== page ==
The Sears frame is a very low end poorly built frame, I wouldn't ride it touring that's for sure, but you do what you ever you want.
    What are you basing this on? The OP, lists the frame as made from Reynolds 531 steel which is the highest quality material of any of his bikes. Have you opened up the attachment picture of it? That is not a low end frame.

    @ the OP, the Shogun looks like the best candidate to continue on in the touring role. It certainly looks the role of a touring bike, with the canti's.
    Last edited by mparker326; 08-25-11 at 09:17 AM.

  11. #11
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    If the Free Spirit is really Reynolds 531 tubing it's way out of character for the bikes that normally have that name. All the ones I'm familair with are Hi-Ten, heavy and not very well made.

  12. #12
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    I disagree about the bottle generator... It has no drag when disengaged, and it only is needed sporadically when touring- only when being caught out at night somewhere, which is an unusual situation. A little sidewall wear is no problem in that case. A generator hub has some extra drag all the time, and will be more reliable. I'd get a generator hub if I were doing lots of overnight rando's or commuting in the dark with an aversion to rechargeable batteries. .

  13. #13
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    Quote Originally Posted by FBinNY View Post
    In your shoes, I'd probably use the bike I had originally planned on using and living with the narrower clearances. Often there's more clearance in the rear, so you might consider 28mm front, 35mm rear. IMO, if riding paved roads only, or at least mostly, 28mm tires have sufficient section for loaded touring and that might be the right solution, especially if it improves chainstay width clearance, which IMO, is more important than radial fender clearance.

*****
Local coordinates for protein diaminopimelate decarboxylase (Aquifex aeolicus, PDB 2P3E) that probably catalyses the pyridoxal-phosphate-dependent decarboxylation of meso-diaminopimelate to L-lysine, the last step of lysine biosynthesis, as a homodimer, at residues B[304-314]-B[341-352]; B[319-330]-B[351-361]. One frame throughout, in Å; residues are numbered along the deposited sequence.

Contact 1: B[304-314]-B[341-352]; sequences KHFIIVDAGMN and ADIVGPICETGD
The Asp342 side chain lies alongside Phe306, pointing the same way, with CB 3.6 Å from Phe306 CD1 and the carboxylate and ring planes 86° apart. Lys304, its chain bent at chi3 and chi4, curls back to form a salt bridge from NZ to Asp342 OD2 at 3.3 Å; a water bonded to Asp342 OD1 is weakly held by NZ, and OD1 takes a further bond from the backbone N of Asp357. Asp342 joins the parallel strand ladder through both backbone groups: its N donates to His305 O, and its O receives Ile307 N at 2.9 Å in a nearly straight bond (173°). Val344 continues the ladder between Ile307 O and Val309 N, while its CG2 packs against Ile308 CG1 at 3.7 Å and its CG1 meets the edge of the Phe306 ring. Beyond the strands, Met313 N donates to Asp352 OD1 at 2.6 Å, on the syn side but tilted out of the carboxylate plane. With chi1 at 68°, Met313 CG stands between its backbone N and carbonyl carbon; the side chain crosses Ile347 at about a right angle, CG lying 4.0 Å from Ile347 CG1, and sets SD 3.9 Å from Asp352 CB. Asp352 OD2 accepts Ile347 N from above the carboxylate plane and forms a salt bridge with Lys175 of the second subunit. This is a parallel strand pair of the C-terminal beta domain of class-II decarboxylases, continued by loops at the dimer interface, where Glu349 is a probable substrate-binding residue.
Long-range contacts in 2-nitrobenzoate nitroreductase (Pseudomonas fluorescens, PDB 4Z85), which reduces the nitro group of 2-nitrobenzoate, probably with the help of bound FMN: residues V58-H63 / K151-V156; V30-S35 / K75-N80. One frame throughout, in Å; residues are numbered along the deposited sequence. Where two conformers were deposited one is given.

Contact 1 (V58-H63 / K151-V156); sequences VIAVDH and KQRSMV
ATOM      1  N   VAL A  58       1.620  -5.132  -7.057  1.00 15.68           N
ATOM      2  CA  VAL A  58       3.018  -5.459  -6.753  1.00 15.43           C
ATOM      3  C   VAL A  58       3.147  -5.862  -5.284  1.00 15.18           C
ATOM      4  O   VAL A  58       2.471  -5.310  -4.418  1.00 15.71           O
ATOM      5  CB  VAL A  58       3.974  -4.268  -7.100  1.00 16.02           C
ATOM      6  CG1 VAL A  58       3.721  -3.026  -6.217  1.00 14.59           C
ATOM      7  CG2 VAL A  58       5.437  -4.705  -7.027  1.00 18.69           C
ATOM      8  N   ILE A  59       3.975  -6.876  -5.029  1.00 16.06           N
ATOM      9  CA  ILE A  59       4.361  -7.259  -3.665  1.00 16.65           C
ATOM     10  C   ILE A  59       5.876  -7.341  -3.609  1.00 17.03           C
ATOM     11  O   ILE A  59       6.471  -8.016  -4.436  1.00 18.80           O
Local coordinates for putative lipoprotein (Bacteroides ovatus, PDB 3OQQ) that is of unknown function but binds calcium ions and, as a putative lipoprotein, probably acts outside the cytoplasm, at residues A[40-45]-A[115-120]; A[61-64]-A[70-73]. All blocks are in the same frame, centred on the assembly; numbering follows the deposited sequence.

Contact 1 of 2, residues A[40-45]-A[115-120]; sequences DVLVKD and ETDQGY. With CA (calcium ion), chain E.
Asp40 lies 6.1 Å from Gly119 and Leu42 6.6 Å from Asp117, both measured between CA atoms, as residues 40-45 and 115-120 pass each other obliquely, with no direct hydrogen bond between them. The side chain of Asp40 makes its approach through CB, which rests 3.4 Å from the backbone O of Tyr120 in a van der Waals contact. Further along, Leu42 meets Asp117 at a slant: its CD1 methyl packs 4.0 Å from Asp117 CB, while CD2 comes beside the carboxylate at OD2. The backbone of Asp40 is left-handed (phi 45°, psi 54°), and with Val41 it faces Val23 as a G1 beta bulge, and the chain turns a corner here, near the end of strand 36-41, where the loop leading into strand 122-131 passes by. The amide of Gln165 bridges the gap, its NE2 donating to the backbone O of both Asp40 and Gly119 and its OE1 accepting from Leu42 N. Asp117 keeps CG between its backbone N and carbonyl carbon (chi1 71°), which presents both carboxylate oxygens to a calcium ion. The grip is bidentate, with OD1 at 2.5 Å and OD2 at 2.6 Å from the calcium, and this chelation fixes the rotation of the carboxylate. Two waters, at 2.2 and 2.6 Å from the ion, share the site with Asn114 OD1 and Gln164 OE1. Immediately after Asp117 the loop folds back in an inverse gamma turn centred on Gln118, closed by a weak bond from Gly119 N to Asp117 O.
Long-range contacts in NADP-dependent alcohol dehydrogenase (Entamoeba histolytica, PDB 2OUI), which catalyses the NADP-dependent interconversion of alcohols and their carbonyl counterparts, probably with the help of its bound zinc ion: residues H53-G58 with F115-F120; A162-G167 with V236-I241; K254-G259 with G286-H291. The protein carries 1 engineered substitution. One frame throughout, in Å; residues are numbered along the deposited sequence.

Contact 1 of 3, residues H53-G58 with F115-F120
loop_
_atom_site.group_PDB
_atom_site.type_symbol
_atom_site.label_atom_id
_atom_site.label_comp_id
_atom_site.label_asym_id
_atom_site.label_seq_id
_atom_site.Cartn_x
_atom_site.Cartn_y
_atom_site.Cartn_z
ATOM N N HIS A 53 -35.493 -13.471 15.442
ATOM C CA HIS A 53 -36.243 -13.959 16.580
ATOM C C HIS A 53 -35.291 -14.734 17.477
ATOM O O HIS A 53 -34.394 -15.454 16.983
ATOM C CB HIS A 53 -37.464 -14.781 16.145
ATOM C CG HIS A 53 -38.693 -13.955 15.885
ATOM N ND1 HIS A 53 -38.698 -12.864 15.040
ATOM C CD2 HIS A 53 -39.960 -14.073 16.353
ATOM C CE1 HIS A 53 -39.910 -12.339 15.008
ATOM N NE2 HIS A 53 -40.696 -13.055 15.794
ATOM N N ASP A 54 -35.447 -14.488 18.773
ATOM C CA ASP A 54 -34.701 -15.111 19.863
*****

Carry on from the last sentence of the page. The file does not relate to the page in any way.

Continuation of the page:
A really common sense reply.

    Narrower tires will also improve stand over and a longer quill and/or deeper drop handle bars with more reach can improve your fit.

    Brad
    Last edited by bradtx; 08-25-11 at 10:05 AM.

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    Some Free Spirit frames were made by the same people that made Panasonics if I remember correctly.The had 531 tubing,lugs and forged dropouts,pretty nice frames.

    The Shogun 500 is a sport/touring frame.Longer chainstays than a racer but retains most of the quick steering of a racer,plus cantis for extra stopping power like a tourer.
    Just for the record,when you bought a Shogun years ago,you could have ANY combo of stuff you wanted if you were willing to wait.So you can see Shoguns with all kinds of different stuff hanging on them,no matter what came on them in the books.If you wanted to wait longer,the bike shop would measure you and Shogun would custom make frames to fit.

    If the Free Spirit has forged dropouts,than it's a toss up between those two.

    I've had a custom made Shogun tourer for 35 years,so if you ask me personally......Shogun for the win!
    Last edited by Booger1; 08-25-11 at 11:26 AM.
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  15. #15
    coprolite fietsbob's Avatar
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    I've had a custom made Shogun tourer
    Custom doesn't mean frame made in a factory to my mind..
    maybe the Build up of parts from various sources, was to suit the needs of a customer.

    "bike" is a sum of its parts..

  16. #16
    Cyclist storckm's Avatar
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    Quote Originally Posted by rekmeyata View Post
    A bottle generator is not the best thing for generating power anyways, you should get a Shimano generator hub instead, it works a lot better and does not wear the sidewall out, but it will cost more because you need to get the new Shimano generator hub and have a wheel built to fit it, your current rim may work but you'll need all new spokes.
    There is the cost. And the main thing is, since I only ride at night occasionally, the generator is not used enough to make a difference to the sidewall wear--at least I've never noticed any sidewall wear.

    As to the Free Spirit, it seems to have been made by Puch. My father-in-law bought it in the early 70's before deciding bicycle commuting wasn't for him. He told me it cost him over $1,000. It was an odd mix of some quite nice parts (like the cranks, derailleurs, and wheels) and some pretty cheap ones (like the pedals and stem shifters). I'm curious to know what the basis for criticizing its quality is.